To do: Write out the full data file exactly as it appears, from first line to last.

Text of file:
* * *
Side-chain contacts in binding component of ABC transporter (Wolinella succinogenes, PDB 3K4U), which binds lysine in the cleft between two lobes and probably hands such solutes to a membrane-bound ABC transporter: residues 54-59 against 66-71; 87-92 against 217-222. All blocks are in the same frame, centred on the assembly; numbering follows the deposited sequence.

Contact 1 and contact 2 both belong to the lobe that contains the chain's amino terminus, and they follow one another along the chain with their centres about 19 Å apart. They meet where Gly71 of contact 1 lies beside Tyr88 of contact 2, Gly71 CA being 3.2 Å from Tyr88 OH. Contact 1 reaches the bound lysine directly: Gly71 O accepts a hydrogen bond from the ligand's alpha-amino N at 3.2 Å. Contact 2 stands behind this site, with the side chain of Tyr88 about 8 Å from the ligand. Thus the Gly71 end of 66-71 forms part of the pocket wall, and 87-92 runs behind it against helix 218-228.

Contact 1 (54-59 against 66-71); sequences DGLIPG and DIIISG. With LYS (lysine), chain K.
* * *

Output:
Side-chain contacts in binding component of ABC transporter (Wolinella succinogenes, PDB 3K4U), which binds lysine in the cleft between two lobes and probably hands such solutes to a membrane-bound ABC transporter: residues 54-59 against 66-71; 87-92 against 217-222. All blocks are in the same frame, centred on the assembly; numbering follows the deposited sequence.

Contact 1 and contact 2 both belong to the lobe that contains the chain's amino terminus, and they follow one another along the chain with their centres about 19 Å apart. They meet where Gly71 of contact 1 lies beside Tyr88 of contact 2, Gly71 CA being 3.2 Å from Tyr88 OH. Contact 1 reaches the bound lysine directly: Gly71 O accepts a hydrogen bond from the ligand's alpha-amino N at 3.2 Å. Contact 2 stands behind this site, with the side chain of Tyr88 about 8 Å from the ligand. Thus the Gly71 end of 66-71 forms part of the pocket wall, and 87-92 runs behind it against helix 218-228.

Contact 1 (54-59 against 66-71); sequences DGLIPG and DIIISG. With LYS (lysine), chain K.